And oh, and oh yeah - Fuck. Mia. Love,…
The cult-themed movies keep coming - a clear sign of the times - but none have been able to make a dent; will this one, finally, be different?
I'd cross my fingers but, well, you know,....
Oh please. That's almost as crazy as suggesting "Scientology gets a free pass, while 'news' outlets focus on Mormons," when news outlets - even those covering Mormons - are giving the entire issue of cultism a free pass:
Mormons are some of the nicest people—that’s the thing. You’re expecting to be uncomfortable, but people are so nice there. And we had mixed feelings about that, like, people can’t be this nice. There must be something else going on here.That's Larry Wilmore, the “senior black correspondent” on The Daily Show, who came to Utah for TWO AND A HALF WEEKS and never really tried to get to the bottom of what that "something else going on" was.
Why Mormonism is not Christianity," but then, I know why it's not even a religion, too, and why "most Mormons understand why [Romney] keeps a distance from the church." It's simple, really:
For Mormons - worshiping a belief based on a con - keeping their story straight is HARD.
Here's a huge quote from Mormon Joanna Brooks' article, "Does Mormonism Encourage LDS People to Lie?" where she admits, half-heartedly, to the answer being "yes" - all bolds are mine:
The most penetrating assessment of this Mormon cultural phenomenon comes from linguistic anthropologist Daymon Smith, who ties defensive communication mechanisms—telling outsiders one story in order to protect another version of the story for insiders—to Mormon polygamy and particularly to the decades in the late nineteenth century when federal prosecution of polygamy sent many Mormon men on the “underground.”
Double-speaking on polygamy continues. I myself wrestle with it whenever I’m obliged to talk about Mormon polygamy in public. Since 1890, LDS Church leaders and members have stated publicly and repeatedly that we do not practice polygamy, that the practice has officially ended. This is an earnest effort to distinguish contemporary members of the mainstream LDS Church from ultra-orthodox splinter groups of fundamentalist Mormons. And it is true that any Mormon who were to marry and cohabitate with a two living spouses today would be excommunicated.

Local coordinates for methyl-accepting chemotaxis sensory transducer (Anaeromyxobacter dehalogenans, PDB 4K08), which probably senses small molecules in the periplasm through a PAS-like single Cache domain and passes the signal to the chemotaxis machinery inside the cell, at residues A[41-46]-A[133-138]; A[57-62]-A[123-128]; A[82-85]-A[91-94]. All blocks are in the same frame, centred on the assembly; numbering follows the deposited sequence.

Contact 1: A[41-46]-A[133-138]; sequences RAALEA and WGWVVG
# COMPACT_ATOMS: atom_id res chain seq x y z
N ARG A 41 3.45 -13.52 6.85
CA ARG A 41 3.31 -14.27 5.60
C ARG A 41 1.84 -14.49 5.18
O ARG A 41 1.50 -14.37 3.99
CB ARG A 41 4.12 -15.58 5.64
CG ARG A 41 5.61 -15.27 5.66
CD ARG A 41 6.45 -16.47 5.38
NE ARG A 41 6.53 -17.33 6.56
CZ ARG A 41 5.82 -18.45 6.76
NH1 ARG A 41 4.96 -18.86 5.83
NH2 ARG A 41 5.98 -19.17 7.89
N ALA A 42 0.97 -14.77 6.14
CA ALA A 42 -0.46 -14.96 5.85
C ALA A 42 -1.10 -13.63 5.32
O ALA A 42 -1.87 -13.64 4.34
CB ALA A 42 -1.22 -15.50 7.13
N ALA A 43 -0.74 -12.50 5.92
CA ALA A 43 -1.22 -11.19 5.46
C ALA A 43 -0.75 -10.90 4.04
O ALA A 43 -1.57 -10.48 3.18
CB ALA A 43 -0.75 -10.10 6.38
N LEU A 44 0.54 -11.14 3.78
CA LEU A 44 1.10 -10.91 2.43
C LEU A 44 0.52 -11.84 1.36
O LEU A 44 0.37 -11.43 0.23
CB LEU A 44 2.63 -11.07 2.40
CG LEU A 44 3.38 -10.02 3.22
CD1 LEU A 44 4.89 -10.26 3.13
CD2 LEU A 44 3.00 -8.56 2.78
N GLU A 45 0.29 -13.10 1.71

But polygamy has not been eliminated from Mormon life.
The fact is that current Church policy does allow for a living man to be “sealed” (married for eternity) to more than one woman at a time. For example, a widower or divorced man who has elected to terminate his civil marriage but not his LDS temple marriage is permitted to marry another woman in an LDS temple with the assurance that both first and second marriages would be eternal. The same is not possible under current Church policies for living LDS women who have been widowed or civilly divorced.
This may seem like a technicality. But when combined with the fact that polygamy has never been renounced as a doctrinal principle by the Church and that it remains on the books in the Doctrine and Covenants, a book of LDS scripture, it fosters a belief among many mainstream LDS people that polygamous marriages will be a fact of the afterlife. Some mainstream Mormons dutifully anticipate polygamy in heaven. Others take an agnostic view. But many others quietly harbor feelings of grief, anger, and worry. I have experienced these feelings myself, and I hear them from other Mormons all the time. All the time Mormon men and women ask, “What kind of God would expect me to live in an eternal marriage that I would hate?” Not the God I believe in.
Polygamy remains a fact of mainstream Mormon thought and belief—whether as a doctrinal remnant or as a live article of faith, no one knows for sure. And the tensions created by the dissonance between the Church’s public denial of polygamy and the private continuance of the doctrine creates tensions that lead more than a few Mormons to leave the faith."
Not only that but (I can hear Glenn Kill-The-Messenger Reynolds screaming "Bigotry!" now) that line between telling the truth and defending lies, at the expense of the truth-tellers, is being viciously enforced.
It's the 2008 election all over again - but for the Right.
Is political journalism in this country great or what?